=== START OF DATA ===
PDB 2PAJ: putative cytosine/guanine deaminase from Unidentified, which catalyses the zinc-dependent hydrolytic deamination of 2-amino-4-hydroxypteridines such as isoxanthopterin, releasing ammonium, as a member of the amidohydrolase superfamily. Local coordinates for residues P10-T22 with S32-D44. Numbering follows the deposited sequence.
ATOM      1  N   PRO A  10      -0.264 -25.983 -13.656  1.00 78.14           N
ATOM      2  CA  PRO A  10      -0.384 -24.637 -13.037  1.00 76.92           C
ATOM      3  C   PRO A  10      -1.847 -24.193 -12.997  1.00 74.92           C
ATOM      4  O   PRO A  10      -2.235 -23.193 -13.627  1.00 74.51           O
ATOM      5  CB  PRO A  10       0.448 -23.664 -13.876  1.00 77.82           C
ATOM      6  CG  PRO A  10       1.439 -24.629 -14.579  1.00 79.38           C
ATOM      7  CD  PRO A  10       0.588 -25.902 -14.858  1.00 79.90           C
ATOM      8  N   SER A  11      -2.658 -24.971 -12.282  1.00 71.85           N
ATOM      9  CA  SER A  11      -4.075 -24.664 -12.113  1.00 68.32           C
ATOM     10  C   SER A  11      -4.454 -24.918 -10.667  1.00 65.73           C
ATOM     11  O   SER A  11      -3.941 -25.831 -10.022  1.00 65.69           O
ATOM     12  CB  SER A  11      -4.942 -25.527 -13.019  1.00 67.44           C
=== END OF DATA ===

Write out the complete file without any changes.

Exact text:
PDB 2PAJ: putative cytosine/guanine deaminase from Unidentified, which catalyses the zinc-dependent hydrolytic deamination of 2-amino-4-hydroxypteridines such as isoxanthopterin, releasing ammonium, as a member of the amidohydrolase superfamily. Local coordinates for residues P10-T22 with S32-D44. Numbering follows the deposited sequence.
ATOM      1  N   PRO A  10      -0.264 -25.983 -13.656  1.00 78.14           N
ATOM      2  CA  PRO A  10      -0.384 -24.637 -13.037  1.00 76.92           C
ATOM      3  C   PRO A  10      -1.847 -24.193 -12.997  1.00 74.92           C
ATOM      4  O   PRO A  10      -2.235 -23.193 -13.627  1.00 74.51           O
ATOM      5  CB  PRO A  10       0.448 -23.664 -13.876  1.00 77.82           C
ATOM      6  CG  PRO A  10       1.439 -24.629 -14.579  1.00 79.38           C
ATOM      7  CD  PRO A  10       0.588 -25.902 -14.858  1.00 79.90           C
ATOM      8  N   SER A  11      -2.658 -24.971 -12.282  1.00 71.85           N
ATOM      9  CA  SER A  11      -4.075 -24.664 -12.113  1.00 68.32           C
ATOM     10  C   SER A  11      -4.454 -24.918 -10.667  1.00 65.73           C
ATOM     11  O   SER A  11      -3.941 -25.831 -10.022  1.00 65.69           O
ATOM     12  CB  SER A  11      -4.942 -25.527 -13.019  1.00 67.44           C